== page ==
Just a week after Indiana's new smoking ban went into effect, local health departments have been investigating complaints.
The St. Joseph County Health Department received three complaints about businesses violating the ban.
Margaret Kulwicki has been in the business of repairing cars for over 45 years, but this week it was HER business that needed "fixing."
Kulwicki and her husband Don own Certified Transmission on Grape Road in Mishawaka. The St. Joseph County Health Department investigated Kulwicki after receiving a complaint an employee was smoking, a clear violation of the state's new smoking ban.
But she was also warned about something that appears not to be so clear. She didn’t know she needed signs posted.
Under the new smoking ban, any business not exempt from the law must post special smoking ban signs. And not just any "No smoking" sign will do.
Businesses are required to post specific messages approved by the state. One says "No more smoking in here," another "No smoking in this facility," or "No smoking within 8 feet..It's the law."
The signs can be printed off the state's website at www.breatheindiana.com or businesses can request some by mail. They are free.
WSBT checked five different businesses along Grape Road:
At Fox & Son's Auto Clinic...no signs, and didn't know any were required.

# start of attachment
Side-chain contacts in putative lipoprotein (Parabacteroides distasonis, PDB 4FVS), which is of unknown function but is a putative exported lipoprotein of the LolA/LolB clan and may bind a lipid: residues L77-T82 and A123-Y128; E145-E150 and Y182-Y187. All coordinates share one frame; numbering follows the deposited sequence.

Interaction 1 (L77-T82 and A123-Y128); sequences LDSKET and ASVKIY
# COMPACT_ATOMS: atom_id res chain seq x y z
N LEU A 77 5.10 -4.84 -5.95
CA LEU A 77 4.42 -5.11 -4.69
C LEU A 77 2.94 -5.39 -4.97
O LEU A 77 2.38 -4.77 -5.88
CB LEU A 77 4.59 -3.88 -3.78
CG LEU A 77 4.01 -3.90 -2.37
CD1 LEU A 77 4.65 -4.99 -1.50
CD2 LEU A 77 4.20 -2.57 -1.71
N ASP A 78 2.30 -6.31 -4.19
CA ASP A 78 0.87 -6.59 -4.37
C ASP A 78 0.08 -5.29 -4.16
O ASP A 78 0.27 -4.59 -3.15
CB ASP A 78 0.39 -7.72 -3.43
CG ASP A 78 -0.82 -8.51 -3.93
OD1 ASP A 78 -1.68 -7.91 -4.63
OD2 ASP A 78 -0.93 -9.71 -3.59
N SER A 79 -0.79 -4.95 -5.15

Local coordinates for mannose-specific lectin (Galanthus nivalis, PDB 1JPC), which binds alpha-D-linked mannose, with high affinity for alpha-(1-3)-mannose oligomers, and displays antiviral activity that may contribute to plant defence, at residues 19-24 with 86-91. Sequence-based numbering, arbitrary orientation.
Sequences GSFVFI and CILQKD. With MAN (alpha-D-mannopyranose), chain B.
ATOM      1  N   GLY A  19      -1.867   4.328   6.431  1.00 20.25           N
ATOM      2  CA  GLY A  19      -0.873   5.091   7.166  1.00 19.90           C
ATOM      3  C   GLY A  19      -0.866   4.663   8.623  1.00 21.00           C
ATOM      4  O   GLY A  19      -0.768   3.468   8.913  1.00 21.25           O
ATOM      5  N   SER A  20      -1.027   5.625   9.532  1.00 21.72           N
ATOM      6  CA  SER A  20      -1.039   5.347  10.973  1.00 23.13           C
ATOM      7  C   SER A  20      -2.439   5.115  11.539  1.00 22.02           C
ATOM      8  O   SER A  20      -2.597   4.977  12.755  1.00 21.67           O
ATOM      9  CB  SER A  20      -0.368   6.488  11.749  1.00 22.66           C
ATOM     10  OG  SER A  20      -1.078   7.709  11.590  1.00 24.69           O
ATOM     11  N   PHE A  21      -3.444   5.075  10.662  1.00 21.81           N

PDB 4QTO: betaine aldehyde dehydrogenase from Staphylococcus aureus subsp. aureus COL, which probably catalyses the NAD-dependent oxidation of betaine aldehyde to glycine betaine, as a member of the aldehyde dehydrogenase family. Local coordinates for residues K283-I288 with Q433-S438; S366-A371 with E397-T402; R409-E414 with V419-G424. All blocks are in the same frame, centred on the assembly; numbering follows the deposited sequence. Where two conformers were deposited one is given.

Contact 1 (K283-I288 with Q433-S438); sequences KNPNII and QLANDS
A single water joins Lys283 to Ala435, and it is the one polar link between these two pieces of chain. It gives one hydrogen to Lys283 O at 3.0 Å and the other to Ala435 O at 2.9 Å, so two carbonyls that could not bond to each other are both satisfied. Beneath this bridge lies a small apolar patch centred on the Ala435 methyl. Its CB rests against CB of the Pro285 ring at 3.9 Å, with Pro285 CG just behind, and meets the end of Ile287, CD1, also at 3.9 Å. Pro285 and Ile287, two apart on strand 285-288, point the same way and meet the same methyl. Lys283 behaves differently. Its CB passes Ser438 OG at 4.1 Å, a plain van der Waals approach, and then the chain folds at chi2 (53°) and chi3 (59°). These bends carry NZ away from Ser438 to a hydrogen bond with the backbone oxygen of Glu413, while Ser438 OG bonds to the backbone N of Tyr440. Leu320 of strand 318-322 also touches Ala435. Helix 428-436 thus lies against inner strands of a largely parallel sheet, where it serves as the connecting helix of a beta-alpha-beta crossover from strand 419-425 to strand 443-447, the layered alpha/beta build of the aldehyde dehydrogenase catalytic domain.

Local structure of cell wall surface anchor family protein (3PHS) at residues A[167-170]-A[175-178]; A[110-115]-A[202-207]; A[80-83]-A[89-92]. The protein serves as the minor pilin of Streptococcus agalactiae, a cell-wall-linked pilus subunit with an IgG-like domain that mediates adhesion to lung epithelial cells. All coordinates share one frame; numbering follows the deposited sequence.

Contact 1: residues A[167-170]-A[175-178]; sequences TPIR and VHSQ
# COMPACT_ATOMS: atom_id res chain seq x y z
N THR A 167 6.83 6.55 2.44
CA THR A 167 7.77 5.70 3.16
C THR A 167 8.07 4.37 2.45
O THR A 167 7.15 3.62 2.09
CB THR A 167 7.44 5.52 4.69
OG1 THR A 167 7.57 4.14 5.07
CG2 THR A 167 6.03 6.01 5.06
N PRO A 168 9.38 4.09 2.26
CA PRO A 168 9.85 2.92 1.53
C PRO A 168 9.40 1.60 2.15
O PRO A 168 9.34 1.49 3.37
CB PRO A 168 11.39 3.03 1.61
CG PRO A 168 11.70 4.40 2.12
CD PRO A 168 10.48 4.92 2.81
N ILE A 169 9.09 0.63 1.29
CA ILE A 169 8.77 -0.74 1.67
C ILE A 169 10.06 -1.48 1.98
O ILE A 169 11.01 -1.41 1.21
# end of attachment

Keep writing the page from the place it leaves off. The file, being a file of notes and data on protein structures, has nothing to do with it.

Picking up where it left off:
When asked about the smoking ban, Napa Auto Care Center manager replied, "I don't know if we're supposed to have no smoking signs."
A similar response from Bob Eberhart, who owns Spas Factory Direct.
"Truthfully it's one more thing that's imposed on small businesses, but if it's mandated we'll do that to comply."
Kulwicki's shop is now in compliance with the new law. A "No smoking within 8 feet" sign hangs on the front door and a "No Smoking in this facility" sign is posted where her employees clock in. They also moved their outdoor smoking area at least 8 feet away from the front door to the business, something also required under the new law.
"If they come back I'm sure they won't find a problem. We also did throw out all the ashtrays in the shop," says Kulwicki.
Some businesses including bars, taverns and casinos are exempt from the law.
The St. Joseph County Health Department says they will be investigating any complaints about companies violating the smoking ban, but it will be state excise officers from the Alcohol and Tobacco Commission who will issue any fines. Fines can cost up to $1,000.
The state admits they do not have enough officers to go to every business to make sure signs are posted. This will largely be a complaint-driven process.